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Sunday - June 09, 2013

From: Glen Mills, PA
Region: Mid-Atlantic
Topic: Diseases and Disorders, Poisonous Plants, Shrubs
Title: Damaged leaves on bottlebrush buckeye from Glen Mills PA
Answered by: Barbara Medford

QUESTION:

My recently planted bottlebrush buckeye plants' leaves are looking damaged but it doesn't look like insect or fungus damage. They look battered by wind but I don't understand why that would happen. What could this damage be from?

ANSWER:

To start with the essentials, this USDA Plant Profile Map shows Aesculus parviflora (Bottlebrush buckeye) to be natiive to adjacent Montgomery Co., if not Delaware Co., so we are going to assume there are no soil or climate issues.

Here are the growing conditions of this plant, from our webpage on it:

"Growing Conditions

Light Requirement: Part Shade
Soil Description: Moist, well-drained, shallow soils over limestone or loamy sands.
Conditions Comments: Though susceptible to leaf scorch, bottlebrush is unique among the buckeyes for retaining its foliage, in good condition, well into fall. It is more tolerant of disease and insects than most buckeyes. Leaves may become quite colorful in fall; seemingly dependent on environmental conditions. Excellent for borders, as a specimen, or under shade trees."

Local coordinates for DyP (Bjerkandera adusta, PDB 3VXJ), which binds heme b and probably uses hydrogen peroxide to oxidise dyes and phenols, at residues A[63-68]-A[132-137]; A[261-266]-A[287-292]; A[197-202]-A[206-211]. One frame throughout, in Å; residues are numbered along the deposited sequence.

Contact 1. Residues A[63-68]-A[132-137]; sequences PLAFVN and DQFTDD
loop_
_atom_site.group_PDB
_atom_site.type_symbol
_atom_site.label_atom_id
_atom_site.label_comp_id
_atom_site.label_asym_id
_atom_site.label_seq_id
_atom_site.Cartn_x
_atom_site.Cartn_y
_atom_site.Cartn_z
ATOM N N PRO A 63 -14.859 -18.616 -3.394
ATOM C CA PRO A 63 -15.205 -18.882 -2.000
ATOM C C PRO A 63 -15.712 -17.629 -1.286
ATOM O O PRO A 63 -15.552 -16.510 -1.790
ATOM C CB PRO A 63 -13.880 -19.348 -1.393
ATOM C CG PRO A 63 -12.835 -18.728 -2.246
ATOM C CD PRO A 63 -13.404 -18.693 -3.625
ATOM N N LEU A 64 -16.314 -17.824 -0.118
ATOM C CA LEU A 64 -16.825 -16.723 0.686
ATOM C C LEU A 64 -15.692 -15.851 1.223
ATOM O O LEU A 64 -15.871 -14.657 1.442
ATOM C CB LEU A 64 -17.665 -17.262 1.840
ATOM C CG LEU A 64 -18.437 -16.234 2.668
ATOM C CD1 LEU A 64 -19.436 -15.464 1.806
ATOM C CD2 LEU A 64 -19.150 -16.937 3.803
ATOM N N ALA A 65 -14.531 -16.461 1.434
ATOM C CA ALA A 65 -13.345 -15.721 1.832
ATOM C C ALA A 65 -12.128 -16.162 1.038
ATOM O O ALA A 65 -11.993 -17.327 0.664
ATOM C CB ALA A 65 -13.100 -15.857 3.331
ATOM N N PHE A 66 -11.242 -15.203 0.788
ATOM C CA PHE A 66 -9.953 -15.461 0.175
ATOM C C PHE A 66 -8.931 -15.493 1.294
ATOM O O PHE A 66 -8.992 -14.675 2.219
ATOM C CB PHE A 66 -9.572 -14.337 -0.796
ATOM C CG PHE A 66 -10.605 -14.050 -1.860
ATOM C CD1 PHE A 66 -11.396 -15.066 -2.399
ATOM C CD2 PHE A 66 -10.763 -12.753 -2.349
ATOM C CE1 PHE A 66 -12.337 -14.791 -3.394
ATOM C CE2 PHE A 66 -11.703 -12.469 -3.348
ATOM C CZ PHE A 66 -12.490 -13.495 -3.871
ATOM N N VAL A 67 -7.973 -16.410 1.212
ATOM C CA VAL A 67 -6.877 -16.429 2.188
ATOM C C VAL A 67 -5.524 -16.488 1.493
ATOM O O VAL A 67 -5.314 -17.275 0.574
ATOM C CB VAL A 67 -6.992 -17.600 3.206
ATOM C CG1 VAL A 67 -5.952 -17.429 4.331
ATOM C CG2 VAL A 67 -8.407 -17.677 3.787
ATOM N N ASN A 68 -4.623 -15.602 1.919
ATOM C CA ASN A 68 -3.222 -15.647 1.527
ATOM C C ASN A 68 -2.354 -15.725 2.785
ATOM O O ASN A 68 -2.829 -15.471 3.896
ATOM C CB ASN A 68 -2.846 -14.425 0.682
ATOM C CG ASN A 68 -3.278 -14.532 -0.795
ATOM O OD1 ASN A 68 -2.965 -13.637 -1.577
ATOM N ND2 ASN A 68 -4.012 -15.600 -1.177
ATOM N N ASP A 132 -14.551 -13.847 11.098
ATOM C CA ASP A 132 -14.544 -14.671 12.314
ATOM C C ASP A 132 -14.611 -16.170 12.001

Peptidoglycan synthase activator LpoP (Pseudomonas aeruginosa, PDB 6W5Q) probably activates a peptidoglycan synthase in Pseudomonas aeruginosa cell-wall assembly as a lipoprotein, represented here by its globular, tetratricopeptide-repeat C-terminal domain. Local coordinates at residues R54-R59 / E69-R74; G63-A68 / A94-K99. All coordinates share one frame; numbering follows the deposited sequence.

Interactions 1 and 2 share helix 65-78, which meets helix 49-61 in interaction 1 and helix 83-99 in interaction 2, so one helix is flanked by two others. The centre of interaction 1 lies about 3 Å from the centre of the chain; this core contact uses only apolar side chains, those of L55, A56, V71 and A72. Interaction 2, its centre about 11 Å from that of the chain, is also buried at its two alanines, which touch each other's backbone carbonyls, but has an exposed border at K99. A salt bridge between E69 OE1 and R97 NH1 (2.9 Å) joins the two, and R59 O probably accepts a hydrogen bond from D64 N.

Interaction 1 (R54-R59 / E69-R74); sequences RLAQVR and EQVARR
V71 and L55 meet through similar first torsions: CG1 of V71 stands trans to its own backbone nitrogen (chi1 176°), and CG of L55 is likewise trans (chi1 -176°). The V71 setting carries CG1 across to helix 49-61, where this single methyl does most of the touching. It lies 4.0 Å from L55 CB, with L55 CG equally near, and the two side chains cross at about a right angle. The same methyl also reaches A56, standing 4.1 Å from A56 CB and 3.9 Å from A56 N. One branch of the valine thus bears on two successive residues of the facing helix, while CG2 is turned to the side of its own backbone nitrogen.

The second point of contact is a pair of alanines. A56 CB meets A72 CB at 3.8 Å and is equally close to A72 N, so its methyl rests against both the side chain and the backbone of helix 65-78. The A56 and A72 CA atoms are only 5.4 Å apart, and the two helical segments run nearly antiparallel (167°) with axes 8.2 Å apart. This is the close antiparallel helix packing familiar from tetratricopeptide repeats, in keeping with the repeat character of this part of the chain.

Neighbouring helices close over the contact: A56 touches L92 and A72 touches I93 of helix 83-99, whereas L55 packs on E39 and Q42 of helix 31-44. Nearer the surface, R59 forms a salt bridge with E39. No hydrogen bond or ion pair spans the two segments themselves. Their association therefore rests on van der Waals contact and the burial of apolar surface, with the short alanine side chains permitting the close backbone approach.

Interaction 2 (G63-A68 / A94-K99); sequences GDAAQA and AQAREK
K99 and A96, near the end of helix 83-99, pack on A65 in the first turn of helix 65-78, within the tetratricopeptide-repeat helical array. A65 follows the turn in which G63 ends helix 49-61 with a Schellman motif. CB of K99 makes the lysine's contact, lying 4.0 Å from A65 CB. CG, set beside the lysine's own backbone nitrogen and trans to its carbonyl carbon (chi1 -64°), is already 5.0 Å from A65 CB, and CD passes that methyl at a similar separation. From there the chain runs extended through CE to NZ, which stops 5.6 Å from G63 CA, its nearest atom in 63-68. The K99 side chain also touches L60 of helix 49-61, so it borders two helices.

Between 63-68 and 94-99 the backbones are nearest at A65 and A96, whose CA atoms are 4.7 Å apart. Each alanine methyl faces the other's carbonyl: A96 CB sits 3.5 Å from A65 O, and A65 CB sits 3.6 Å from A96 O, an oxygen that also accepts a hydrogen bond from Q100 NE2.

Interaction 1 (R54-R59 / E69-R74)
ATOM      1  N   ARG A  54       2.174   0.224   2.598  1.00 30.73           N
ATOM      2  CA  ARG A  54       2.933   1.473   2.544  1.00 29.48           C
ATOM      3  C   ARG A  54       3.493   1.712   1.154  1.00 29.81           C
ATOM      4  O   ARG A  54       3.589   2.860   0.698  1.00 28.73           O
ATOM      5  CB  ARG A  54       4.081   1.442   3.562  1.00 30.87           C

This article from Floridata gives some more information on the plant. Please note especially the warning at the bottom of the page about poisonous parts of this plant.

Our first reaction was to ask if the plant was in full sun, because the Growing Conditions indicate Light Requirements of "part shade" (2 to 6 hours of sun a day) but further research indicated that plants in cooler climates (like Pennsylvania) could do well in full sun (6 hours or more of sun a day). Notice that our webpage mentions "leaf scorch" so we did some research on that.

From the University of Rhode Island, please read this article about leaf scorch. Note particularly these comments from that article:

'Leaf scorch can be caused by many adverse environmental conditions, including soil compaction, transplant shock, nutrient deficiency, drought, salt toxicity and herbicide injury. Leaf scorch is common in the Northeast due to cold soils and slow root growth."

"When using herbicides near trees, do not allow mist to settle onto trees and avoid spraying branches, foliage or trunks with the solution. Apply pesticides only on windless days to avoid problems with drift."

Our opinion is that you have an environmental problem. not an insect problem. We believe the shrub will survive, but should be watched and protected from any of the environmental problems mentioned above.

 

From the Image Gallery


Bottlebrush buckeye
Aesculus parviflora

Bottlebrush buckeye
Aesculus parviflora

Bottlebrush buckeye
Aesculus parviflora

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